Reports from medical experts
We may be able to help you arrange an appointment with an independent medical professional who is local to you. Their report could provide essential evidence when it comes to working out the value of the injuries or mental harm you suffered, and so could influence the value of your claim for compensation.
Call today and find out if your claim is valid; if so, we could connect you to a No Win No Fee lawyer. Your initial consultation is free of charge and you can ask any questions you may have about the pre-action protocols that might apply to your case.
When a case involves a moderate value claim, the protocol specifies that starting legal proceedings should be a last resort. Because of this, both the claimant and defendant should consider some type of Alternative Dispute Resolution (ADR) to resolve the dispute. They include:
- Mediation. This is where an independent third party is brought in to help facilitate a discussion between the claimant and defendant to help them come to a conclusion.
- Arbitration. This is where a third-party arbitrator is asked to make a decision on the case. Unlike in mediation, their decision is legally binding.
Do you need advice regarding the steps you should take in pursuing a claim? If so, just call one of our advisers today and they can answer any questions you have. Furthermore, they can review the details of your case before advising you accordingly. If we find you have good cause to seek compensation, we can provide you with a No Win No Fee lawyer.
A member of our team can explain the importance of abiding by the pre-action protocols for low value personal injury claims and whether or not you have grounds to sue.
As we discussed above, one of the stages of a personal injury claim in the UK includes sending a letter of claim. The defendant is given a certain amount of time to respond. However, this is different to the limitation period in which you have to start legal proceedings.
The Limitation Act 1980 sets this as being typically three years from the date of the accident that caused your injuries. This means that you must start the pre action personal injury protocol within three years of the accident.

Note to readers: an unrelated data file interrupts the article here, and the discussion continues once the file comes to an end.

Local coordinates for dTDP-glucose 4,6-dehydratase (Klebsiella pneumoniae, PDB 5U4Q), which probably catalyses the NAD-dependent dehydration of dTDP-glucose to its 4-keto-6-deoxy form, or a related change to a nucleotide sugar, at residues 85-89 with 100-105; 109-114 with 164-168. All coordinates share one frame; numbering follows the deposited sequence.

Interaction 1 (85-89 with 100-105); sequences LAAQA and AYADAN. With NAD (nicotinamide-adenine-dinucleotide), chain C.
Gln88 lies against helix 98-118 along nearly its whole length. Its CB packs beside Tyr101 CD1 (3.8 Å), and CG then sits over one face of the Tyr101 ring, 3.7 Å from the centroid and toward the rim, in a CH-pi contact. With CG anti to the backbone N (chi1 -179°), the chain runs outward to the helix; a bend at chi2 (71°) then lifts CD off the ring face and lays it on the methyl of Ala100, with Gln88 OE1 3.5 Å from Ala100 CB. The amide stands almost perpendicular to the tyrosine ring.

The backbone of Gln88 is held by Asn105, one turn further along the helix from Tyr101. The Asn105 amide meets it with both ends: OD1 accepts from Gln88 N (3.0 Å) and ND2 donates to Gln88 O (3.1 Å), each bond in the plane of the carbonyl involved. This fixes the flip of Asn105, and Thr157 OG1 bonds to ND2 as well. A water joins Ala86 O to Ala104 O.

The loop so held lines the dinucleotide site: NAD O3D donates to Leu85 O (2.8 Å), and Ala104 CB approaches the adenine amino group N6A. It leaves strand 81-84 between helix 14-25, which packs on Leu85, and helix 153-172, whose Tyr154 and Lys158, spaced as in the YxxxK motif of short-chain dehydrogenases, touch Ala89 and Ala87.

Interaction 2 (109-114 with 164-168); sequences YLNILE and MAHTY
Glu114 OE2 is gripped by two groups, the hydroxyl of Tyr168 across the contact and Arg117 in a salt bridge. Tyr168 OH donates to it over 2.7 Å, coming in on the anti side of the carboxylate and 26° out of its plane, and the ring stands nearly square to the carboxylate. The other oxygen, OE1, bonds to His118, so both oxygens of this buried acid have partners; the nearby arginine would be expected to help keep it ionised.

However, there are circumstances that can lead to exceptions for the time limit. This effectively suspends the limitation period for certain injured parties who cannot start legal proceedings themselves. These include:
- Children below the age of 18: the time limit is frozen until their 18th From turning 18, they have three years to claim. However, a litigation friend can begin the process on their behalf at any point before this.
- Those who lack the mental capacity to start a claim themselves have the time limit suspended indefinitely. However, a litigation friend can start legal proceedings at any point during this time. Should the injured party regain their capacity, they will have three years from that date to start a claim.
Call our advisors to learn more about the personal injury pre action protocol. If your claim is eligible, they can help you get started right away.
If you are wondering how much of a compensation payout you could receive, we can help. That said, every claim is unique and as such providing an exact amount is not possible.
With this in mind, we have included a table that offers amounts taken from the Judicial College Guidelines (JCG). Personal injury lawyers, insurance providers, and courts refer to the JCG to value a claimant’s general damages head of claim, which is the part that relates to the pain and suffering caused by the injury.
|Type of injury
|Severity of injury
|Potential General Damages Awarded
|£9,110 to £14,080
|Simple femur fracture with no articular surface damage
|£6,610 to £19,200
|Simple forearm fracture
|Up to £5,150